Part of their attention to detail has been to take the two years to refurbish much of the vintage equipment to working order. Power Station Chief Engineer, Roy Hendrickson, who joined the studio back in 1985, showed off one of the Rupert Neve mixing desks, proudly saying: “I started here in 1985. It was a very exciting time as a young man. I got to experience and witness a lot of magic that has happened in these walls. This console was installed in the facility in 1983 and we spent the last two years refurbishing it and bringing it back to its home.”

Power Station Chief Engineer Roy Hendrickson (right) with Steve Marinaccio at the Neve 8088 – 40 channel music recording console.

Berklee has added a brand new black box theater downstairs. It features an LED wall, along with a fully sprung dance floor.

There are also labs for DJs, Virtual Reality, and Augmented Reality. The front of the building has been transformed, with windows that had been bricked opened up. “There’s a new gallery space. We’ll be installing museum-quality exhibits tracing the history of the Power Station as well as the New York City recording industry.” added Webber.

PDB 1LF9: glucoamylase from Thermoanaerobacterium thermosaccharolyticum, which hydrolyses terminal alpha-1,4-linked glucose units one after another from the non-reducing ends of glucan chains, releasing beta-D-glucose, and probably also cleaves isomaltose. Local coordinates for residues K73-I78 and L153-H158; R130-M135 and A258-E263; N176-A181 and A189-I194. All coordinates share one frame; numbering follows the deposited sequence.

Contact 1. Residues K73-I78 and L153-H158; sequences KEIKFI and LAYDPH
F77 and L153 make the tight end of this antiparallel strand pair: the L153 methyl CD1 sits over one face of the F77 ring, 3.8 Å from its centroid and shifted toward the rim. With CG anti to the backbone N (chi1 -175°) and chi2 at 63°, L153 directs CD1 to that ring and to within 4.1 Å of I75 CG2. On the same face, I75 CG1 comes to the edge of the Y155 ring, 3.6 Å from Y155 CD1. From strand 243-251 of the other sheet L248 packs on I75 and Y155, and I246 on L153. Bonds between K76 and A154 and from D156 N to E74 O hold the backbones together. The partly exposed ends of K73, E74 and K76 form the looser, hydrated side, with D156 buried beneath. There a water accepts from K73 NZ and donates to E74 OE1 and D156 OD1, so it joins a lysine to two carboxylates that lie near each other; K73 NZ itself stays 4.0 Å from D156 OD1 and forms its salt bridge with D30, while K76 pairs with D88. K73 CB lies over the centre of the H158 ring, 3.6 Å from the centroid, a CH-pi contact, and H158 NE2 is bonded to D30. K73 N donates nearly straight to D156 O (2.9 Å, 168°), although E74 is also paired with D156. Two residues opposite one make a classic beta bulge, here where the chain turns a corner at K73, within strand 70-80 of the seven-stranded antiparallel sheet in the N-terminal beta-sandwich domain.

The black box theater offers many features for artists. Photo: Ryan Nava.

He finished by saying: “Two years, millions of dollars, one pandemic, and the collective efforts of hundreds of construction workers, engineers, institutions, architects, contractors, and subcontractors later — we’re open!”

You can watch Stephen Webber giving a full video tour of Power Station at BerkleeNYC on Instagram TV.

YouTube video
PJ Morton feat. YEBBA How Deep Is Your Love ‘Gumbo Unplugged’ at the Power Station in 2018.

Join the Conversation


  1. I spent years and years at the power station as one of the go to studios I used to do countless sessions at in New York City. A truly iconic temple of music and to see that it’s still here and has the possibility of thriving. I am excited to come and actually see what it’s about and hopefully work there again one day. Too many amazing memories….. if those walls could talk

  2. I got to work there a lot many years ago with folks like Steve Boyer behind the desk. Worked there again when it was Avatar. I was so happy when I heard Berklee saved the space. I still feel a pang when I think about places like the Record Plant being gone.